Haeckels is a small skincare brand from the town of Margate on the southeast coast of England who create perfumes and skincare products from locally-sourced ingredients such as pine trees, roses, chalk and blackberries, but most interesting is their range of seaweed-based products.
One of just two companies with a license to harvest seaweed from the English coast, Haeckels are committed to their environmental responsibilities, maintaining the health of the coastline, using glass packaging wherever possible to avoid harmful plastics, testing all of their products on themselves and meticulously documenting their practices – they can even tell you the day ingredients were harvested, the weather on that particular day, and the precise location the ingredients came from.
They’ve already been picked up by tastemakers like Goodhood, colette and Open As Usual and, on a personal level, since buying their facewash on a whim a few months back I have the complexion of a Roman goddess. Recommended.
Portland brand Olderbrother have set their sights on injecting a laid-back attitude and playful aesthetic into sustainable fashion, using progressive production practices to create ethical clothing for men and women that won’t do damage.
Everything is dyed with natural dyes and produced with carefully sourced materials, and their Hand Me Down series re-dyes and recycles old garments to create unique, one-of-a-kind pieces with a conscience. I know, it’s all very Portland, but it’s also very, very good.
With their distinctive “V” branding and understated designs, you’ve probably already encountered Veja’s shoes countless times, but they’re also one of the most committed labels in sustainable fashion right now.
The French footwear brand uses organic cotton and sustainable natural Amazonian rubber to make their shoes, and refuses to work with any leather manufacturers from the Amazon, where cattle farming has been a major contributor to deforestation.
On top of that, they use airtight stock management procedures to avoid overproduction and waste. Not only that, their leather-free vegan models are slick as hell as well, so why not leave the cows out of it for once? Huh? What you got against cows? What did they ever do to you? Leave the cows alone! Alright? Alright.
As anyone living down on the Cornish coast will tell you, surf culture in the UK is pretty far removed from the tropical shirtless stereotype that’s propagated through the media (the long blonde hair is still pretty accurate, though).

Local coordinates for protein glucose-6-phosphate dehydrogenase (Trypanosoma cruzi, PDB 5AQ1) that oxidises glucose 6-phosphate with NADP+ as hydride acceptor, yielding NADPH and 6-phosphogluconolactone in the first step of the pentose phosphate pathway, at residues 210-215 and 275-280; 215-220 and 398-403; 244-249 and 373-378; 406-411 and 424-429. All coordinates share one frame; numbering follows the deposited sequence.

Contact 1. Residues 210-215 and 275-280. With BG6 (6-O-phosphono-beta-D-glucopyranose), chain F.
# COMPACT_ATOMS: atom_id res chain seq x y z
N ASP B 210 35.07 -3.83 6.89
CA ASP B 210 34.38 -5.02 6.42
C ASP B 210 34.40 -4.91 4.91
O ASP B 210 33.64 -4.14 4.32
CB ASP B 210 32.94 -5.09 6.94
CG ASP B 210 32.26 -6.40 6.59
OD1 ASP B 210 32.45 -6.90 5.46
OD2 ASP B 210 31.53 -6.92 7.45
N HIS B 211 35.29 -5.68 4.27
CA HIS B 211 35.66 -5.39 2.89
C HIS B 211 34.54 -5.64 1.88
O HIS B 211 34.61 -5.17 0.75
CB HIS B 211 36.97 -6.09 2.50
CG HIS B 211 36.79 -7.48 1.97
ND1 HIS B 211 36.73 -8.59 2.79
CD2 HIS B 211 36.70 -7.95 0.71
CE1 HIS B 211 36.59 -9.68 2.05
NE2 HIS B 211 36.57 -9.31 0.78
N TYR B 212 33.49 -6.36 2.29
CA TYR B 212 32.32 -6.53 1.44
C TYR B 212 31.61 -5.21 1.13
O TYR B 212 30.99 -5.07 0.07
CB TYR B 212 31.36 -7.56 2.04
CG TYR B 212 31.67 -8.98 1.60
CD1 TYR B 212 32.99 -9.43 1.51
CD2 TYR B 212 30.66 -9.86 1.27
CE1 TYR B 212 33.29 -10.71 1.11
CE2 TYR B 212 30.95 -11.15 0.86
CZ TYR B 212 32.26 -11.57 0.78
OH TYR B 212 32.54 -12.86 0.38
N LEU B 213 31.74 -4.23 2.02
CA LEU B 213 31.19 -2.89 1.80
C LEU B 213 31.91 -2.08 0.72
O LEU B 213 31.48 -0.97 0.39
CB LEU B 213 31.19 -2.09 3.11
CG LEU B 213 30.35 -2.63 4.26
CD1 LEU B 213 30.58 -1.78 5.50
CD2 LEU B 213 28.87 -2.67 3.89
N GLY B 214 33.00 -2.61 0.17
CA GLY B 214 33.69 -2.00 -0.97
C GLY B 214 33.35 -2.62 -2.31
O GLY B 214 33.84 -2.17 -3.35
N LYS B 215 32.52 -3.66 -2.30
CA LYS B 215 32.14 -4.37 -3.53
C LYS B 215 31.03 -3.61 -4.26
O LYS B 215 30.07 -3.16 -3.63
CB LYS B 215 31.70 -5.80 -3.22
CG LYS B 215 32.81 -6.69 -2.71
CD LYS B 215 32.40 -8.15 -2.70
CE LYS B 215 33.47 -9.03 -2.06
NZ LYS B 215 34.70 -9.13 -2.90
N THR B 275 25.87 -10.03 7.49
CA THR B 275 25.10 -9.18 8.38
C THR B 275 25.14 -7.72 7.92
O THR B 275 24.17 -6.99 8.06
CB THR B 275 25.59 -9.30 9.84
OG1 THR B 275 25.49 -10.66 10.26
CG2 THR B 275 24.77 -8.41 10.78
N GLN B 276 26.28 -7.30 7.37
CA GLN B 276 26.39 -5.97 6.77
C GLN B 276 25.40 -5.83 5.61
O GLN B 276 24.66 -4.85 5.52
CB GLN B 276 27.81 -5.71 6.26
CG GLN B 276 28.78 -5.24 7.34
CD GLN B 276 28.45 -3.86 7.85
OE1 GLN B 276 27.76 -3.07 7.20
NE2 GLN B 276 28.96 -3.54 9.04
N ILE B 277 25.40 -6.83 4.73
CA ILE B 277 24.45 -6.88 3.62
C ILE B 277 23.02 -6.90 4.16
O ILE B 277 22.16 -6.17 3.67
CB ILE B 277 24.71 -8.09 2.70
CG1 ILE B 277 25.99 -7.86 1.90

If you want to ride waves over here, you’re gonna want to dress for the elements. Much like Kelly Slater’s Outerknown, Tom Kay’s Finisterre has been producing clean, functional outdoors apparel since 2002 with a firm focus on ethical clothing production wherever possible.
They use recycled fabrics in a lot of their clothing right down to the insulation filling, as well as biodegradable treatments and finishes to ensure that when their clothing inevitably returns to the earth, it takes nothing but the good stuff with it.
And when it comes to more challenging products such as wetsuits and technical gear, they’re committed to making sure their product is built to last – buy it once, wear it, and keep wearing it. But if you’re going on a surfing trip in Cornwall, for the love of God please wrap up warm. I’ll only tell you once.
Fall back #menswear, it’s time to get ethical. Clothing is becoming increasingly easy to make sustainable and environmentally friendly, but when it comes to leather shoes, sustainable brands have to think a bit smarter.
Since 2011, Nisolo has been working with select manufacturers in Mexico, Kenya and Peru (where they have their own production factory) to produce quality leather shoes with sustainable, ethical practices.
Workers are paid a decent wage and wherever possible the brand eschews harmful chemicals, opting for vegetable tanning processes over chemical treatments, for example. At $190 for a pair of handmade penny loafers, you’d be crazy not to.
As anyone who lives in Berlin will tell you, when Germans get behind a political cause they can get pretty passionate about it. Enter ethical clothing label Bleed, named for their anti-animal cruelty product underpinned by the tagline “We bleed for nature.”
Seriously though, these guys don’t mess around when it comes to their principles, meticulously detailing the background to each of their materials – using cork, for example, as an ecological and sustainable leather alternative – and collaborating with the likes of Liquid Surf and PETA to keep our oceans clean and our animals healthy and happy.
Everything Bleed produces is 100% vegan and very reasonably priced, so you can rest assured that you’re protecting that other precious, endangered species – your credit rating.